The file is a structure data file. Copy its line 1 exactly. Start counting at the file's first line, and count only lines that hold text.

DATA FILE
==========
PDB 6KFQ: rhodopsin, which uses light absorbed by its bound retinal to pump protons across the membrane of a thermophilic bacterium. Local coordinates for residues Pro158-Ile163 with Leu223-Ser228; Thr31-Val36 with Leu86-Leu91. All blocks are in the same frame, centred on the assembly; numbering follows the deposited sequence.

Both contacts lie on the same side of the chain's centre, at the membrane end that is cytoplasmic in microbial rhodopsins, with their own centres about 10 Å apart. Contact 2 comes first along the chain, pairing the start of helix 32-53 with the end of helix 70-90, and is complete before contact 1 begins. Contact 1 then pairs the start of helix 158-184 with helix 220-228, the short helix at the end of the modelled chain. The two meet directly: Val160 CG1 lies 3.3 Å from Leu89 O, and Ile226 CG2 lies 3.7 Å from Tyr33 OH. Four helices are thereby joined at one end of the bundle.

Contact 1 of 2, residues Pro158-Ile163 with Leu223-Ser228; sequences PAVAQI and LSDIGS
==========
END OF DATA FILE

PDB 6KFQ: rhodopsin, which uses light absorbed by its bound retinal to pump protons across the membrane of a thermophilic bacterium. Local coordinates for residues Pro158-Ile163 with Leu223-Ser228; Thr31-Val36 with Leu86-Leu91. All blocks are in the same frame, centred on the assembly; numbering follows the deposited sequence.